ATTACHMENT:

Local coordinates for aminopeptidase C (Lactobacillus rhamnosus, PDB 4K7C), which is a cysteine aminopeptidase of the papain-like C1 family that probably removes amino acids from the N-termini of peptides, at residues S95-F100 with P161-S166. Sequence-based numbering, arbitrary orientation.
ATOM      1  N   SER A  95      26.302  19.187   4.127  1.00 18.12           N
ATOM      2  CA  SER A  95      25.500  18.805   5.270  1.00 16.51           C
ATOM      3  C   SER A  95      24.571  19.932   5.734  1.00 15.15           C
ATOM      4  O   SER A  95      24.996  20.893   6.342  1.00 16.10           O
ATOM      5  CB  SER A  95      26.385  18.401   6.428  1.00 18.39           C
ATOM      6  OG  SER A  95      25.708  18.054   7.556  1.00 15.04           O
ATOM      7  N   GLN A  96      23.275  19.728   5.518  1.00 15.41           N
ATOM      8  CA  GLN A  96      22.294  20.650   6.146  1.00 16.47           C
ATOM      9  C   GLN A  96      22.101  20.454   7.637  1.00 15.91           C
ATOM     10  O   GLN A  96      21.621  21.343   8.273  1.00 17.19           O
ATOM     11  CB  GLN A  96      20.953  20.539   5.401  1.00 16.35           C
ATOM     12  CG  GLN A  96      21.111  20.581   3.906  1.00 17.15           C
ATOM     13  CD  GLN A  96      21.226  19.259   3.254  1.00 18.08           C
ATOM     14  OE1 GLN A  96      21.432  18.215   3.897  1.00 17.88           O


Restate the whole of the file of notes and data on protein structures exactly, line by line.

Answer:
Local coordinates for aminopeptidase C (Lactobacillus rhamnosus, PDB 4K7C), which is a cysteine aminopeptidase of the papain-like C1 family that probably removes amino acids from the N-termini of peptides, at residues S95-F100 with P161-S166. Sequence-based numbering, arbitrary orientation.
ATOM      1  N   SER A  95      26.302  19.187   4.127  1.00 18.12           N
ATOM      2  CA  SER A  95      25.500  18.805   5.270  1.00 16.51           C
ATOM      3  C   SER A  95      24.571  19.932   5.734  1.00 15.15           C
ATOM      4  O   SER A  95      24.996  20.893   6.342  1.00 16.10           O
ATOM      5  CB  SER A  95      26.385  18.401   6.428  1.00 18.39           C
ATOM      6  OG  SER A  95      25.708  18.054   7.556  1.00 15.04           O
ATOM      7  N   GLN A  96      23.275  19.728   5.518  1.00 15.41           N
ATOM      8  CA  GLN A  96      22.294  20.650   6.146  1.00 16.47           C
ATOM      9  C   GLN A  96      22.101  20.454   7.637  1.00 15.91           C
ATOM     10  O   GLN A  96      21.621  21.343   8.273  1.00 17.19           O
ATOM     11  CB  GLN A  96      20.953  20.539   5.401  1.00 16.35           C
ATOM     12  CG  GLN A  96      21.111  20.581   3.906  1.00 17.15           C
ATOM     13  CD  GLN A  96      21.226  19.259   3.254  1.00 18.08           C
ATOM     14  OE1 GLN A  96      21.432  18.215   3.897  1.00 17.88           O